Bankroll Management For Gamblers – Money Management Key To Success
If you’re gambling, bankroll management is an important skill possess. It will give your the best chance at success. Gamblers do need to have some luck in order to win, but to be at a point where you can win and luck can payoff, you have to have the cash readily available. How do you do that?
The answer is you develop skills involved in solid bankroll management. If you’re able to do so and put them into practice, you’ll get optimum performance from your source of power, your bankroll. Utilize the five bankroll management techniques outlined in this article to do just that.
Too many new gamblers start out with unreasonable expectations. It’s part of that get rich quick mentality that dooms one from the start. You can’t expect to turn $100 into $10,000 in a day, a week, or a month.
Consider the fact that if you increased your $100 bankroll to $200, you would have to have manufactured a 100% gain. Then ask yourself, who does that? The answer is no one unless they are extremely lucky. A 5% to 10% gain in one would be a pretty sound and reasonable expectation.
That would yield about $8 per day and over the course of a week, with steady growth, you’d be up by approximately $65. But is that total reasonable? There are days that you’re bound to lose cash. Maybe at the end of the week, on average, you can expect to make $40 on %100.
So, can you turn $100 into $10,000? Yes, you can. Is that a reasonable expectation? No it’s not.
That brings us to our second point concerning bankroll management – most people start gambling with an inadequate amount of cash. First of all, you should only be putting money on the line that is not committed to anything else. Don’t use rent, food, gas, tuition, or any other earmarked funds that you cannot afford to lose.
What is an adequate bankroll? It depends on what you expect that money you’re risking to do. If you just want to have some fun, then almost any amount will serve those purposes. But if you want to make money, it then ask yourself how much you are looking to make?
Basically, you need enough cash to absorb losses when you go on a losing streak. A reasonable amount of risk to take on one bet is 1%; however, you will find some who consider 3% to 6% to be reasonable. Sticking we the most conservative number, if you have a bank worth $1,000, and wager 1% at a time, you’ll have 100 bets at $10.00 per bet. That’s solid wagering power.
Now consider that $10 bet in relationship to a $100 bankroll. Instead of 100 bets, you have just 10. That is little to no gambling power. When gambling always think of your wagers as a percentage of your bank and not as a monetary value. If we stick with wagering 1% of your bankroll each time you bet, you will still have 100 bets with a $100 bank, but now they are worth $1.00 and not $10.00 each.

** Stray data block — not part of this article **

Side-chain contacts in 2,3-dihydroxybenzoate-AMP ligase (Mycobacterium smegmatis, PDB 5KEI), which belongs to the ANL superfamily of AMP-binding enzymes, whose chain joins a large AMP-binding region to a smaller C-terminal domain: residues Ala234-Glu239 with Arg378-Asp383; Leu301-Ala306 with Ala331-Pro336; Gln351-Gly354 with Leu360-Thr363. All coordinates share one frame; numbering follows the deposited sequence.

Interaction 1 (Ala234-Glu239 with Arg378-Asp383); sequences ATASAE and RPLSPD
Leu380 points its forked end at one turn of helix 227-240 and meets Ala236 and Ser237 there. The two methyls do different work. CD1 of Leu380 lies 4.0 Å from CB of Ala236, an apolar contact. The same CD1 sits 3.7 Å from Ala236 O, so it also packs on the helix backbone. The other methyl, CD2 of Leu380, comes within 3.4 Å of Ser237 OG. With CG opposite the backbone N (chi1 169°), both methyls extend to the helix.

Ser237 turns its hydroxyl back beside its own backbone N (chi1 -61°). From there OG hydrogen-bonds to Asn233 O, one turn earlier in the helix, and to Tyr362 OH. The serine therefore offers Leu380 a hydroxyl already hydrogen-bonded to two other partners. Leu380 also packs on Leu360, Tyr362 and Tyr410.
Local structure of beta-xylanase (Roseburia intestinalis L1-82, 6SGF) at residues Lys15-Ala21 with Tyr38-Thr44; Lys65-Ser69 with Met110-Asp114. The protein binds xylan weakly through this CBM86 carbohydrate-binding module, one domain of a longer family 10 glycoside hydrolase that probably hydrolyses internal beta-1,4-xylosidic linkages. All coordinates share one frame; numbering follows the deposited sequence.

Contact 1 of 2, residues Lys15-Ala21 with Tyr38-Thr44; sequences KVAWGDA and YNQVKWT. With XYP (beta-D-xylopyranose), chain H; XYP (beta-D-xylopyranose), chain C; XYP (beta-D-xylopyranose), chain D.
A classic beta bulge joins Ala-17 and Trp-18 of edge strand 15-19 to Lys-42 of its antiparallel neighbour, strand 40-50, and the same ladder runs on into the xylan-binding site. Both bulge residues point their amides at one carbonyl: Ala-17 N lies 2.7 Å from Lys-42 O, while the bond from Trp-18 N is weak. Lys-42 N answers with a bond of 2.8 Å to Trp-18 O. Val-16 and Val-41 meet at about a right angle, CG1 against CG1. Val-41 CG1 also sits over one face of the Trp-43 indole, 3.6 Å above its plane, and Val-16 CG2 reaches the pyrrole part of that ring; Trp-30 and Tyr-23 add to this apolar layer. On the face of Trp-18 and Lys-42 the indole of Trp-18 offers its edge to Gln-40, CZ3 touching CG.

Our third important point concerning gambling and bankroll management is to use, as noted about, percentages rather than cash value in determining bet sizes. In doing so, you will break your bank into betting units. If you decide to make a unit worth 1% of your bank, then no matter how small or large your bankroll is, you’re starting with 100 units.
You can then determine how many units you wager based on the amount of risk you’re taking. The basic rule of thumb regarding risk is the bigger the payout the higher the risk and the more likely you are to lose your cash. Thus, you want to bet less on high risk wagers and more on low-risk ones.
To put this idea into practice, on the roulette wheel you might place a one-unit bet on a single number (payout 35-1) and a three-unit bet on black (payout 1-1). You’ve bet fewer units on the high-risk bet and more on the one offering low-risk. If you win either, you’re on the plus side!
Never gamble when you’re upset, depressed, frenetic, under pressure, or in some manner psychologically stressed. This can greatly influence your decision-making abilities. Also, gambling when you are under the influence of alcohol or anything else is a sure way to have your losses mount quickly. Gamble when you are in a state of mind to make logical, unemotional decisions.
Dealing With Losses
Every gambler loses money. The key to successful bankroll management is dealing with such losses in a sensible manner. First of all set a limit for losses you’re willing to endure in one gambling session and stick to it. Also set a limit on how much money you’re willing to risk.
To clarify, you may bring $100 with you for a session of blackjack, but you may be willing to lose up to $75 in that session, leaving with $25 or 25% of your stake. That gives you a bit of a psychological edge in that you end your session without losing everything you brought to the table. You may, however, decide to leave after losing the full amount of your stake, $100. Whatever the case may be you should only lose as much as you can afford.
Also, set a limit in terms of how much you have to win before you will walk away for the day. Again, you want to be reasonable. A 20% to 30% gain is a large percentage, although on a $100 stake it tops out at just $30.00. That amount of cash may not sound like much, but, then again, think of it in terms of percentages, and you realize it’s quite a bit. Know when to leave after winning. If you don’t, you will eventually give back all of the cash that you won, plus more, to the casino.
The bottom line when it comes to bankroll management revolves around making wise choices and having reasonable expectations. In order to be successful at gambling, you have to be a smart businessperson, reducing your risk and making the most from your gains.
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